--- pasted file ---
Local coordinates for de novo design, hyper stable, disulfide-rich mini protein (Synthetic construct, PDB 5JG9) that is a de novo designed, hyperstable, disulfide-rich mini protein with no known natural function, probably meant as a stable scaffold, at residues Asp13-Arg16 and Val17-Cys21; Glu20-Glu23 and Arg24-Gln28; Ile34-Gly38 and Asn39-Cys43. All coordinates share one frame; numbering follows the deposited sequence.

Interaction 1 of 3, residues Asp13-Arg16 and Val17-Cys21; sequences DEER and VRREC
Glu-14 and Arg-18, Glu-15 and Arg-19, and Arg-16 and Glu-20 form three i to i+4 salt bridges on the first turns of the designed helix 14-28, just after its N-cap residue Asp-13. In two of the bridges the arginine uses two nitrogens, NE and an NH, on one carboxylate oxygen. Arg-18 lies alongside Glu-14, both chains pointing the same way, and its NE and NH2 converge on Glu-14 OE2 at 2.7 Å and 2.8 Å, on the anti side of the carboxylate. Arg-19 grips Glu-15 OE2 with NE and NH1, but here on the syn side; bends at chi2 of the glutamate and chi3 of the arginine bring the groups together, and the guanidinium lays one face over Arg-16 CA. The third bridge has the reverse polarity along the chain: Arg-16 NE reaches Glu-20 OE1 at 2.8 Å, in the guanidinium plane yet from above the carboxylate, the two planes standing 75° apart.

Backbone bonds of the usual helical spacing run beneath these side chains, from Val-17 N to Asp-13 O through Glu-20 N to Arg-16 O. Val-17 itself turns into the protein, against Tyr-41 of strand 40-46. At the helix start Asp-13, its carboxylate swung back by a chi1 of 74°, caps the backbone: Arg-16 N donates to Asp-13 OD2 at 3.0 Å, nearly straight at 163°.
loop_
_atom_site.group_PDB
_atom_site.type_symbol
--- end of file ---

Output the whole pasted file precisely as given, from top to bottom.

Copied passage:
Local coordinates for de novo design, hyper stable, disulfide-rich mini protein (Synthetic construct, PDB 5JG9) that is a de novo designed, hyperstable, disulfide-rich mini protein with no known natural function, probably meant as a stable scaffold, at residues Asp13-Arg16 and Val17-Cys21; Glu20-Glu23 and Arg24-Gln28; Ile34-Gly38 and Asn39-Cys43. All coordinates share one frame; numbering follows the deposited sequence.

Interaction 1 of 3, residues Asp13-Arg16 and Val17-Cys21; sequences DEER and VRREC
Glu-14 and Arg-18, Glu-15 and Arg-19, and Arg-16 and Glu-20 form three i to i+4 salt bridges on the first turns of the designed helix 14-28, just after its N-cap residue Asp-13. In two of the bridges the arginine uses two nitrogens, NE and an NH, on one carboxylate oxygen. Arg-18 lies alongside Glu-14, both chains pointing the same way, and its NE and NH2 converge on Glu-14 OE2 at 2.7 Å and 2.8 Å, on the anti side of the carboxylate. Arg-19 grips Glu-15 OE2 with NE and NH1, but here on the syn side; bends at chi2 of the glutamate and chi3 of the arginine bring the groups together, and the guanidinium lays one face over Arg-16 CA. The third bridge has the reverse polarity along the chain: Arg-16 NE reaches Glu-20 OE1 at 2.8 Å, in the guanidinium plane yet from above the carboxylate, the two planes standing 75° apart.

Backbone bonds of the usual helical spacing run beneath these side chains, from Val-17 N to Asp-13 O through Glu-20 N to Arg-16 O. Val-17 itself turns into the protein, against Tyr-41 of strand 40-46. At the helix start Asp-13, its carboxylate swung back by a chi1 of 74°, caps the backbone: Arg-16 N donates to Asp-13 OD2 at 3.0 Å, nearly straight at 163°.
loop_
_atom_site.group_PDB
_atom_site.type_symbol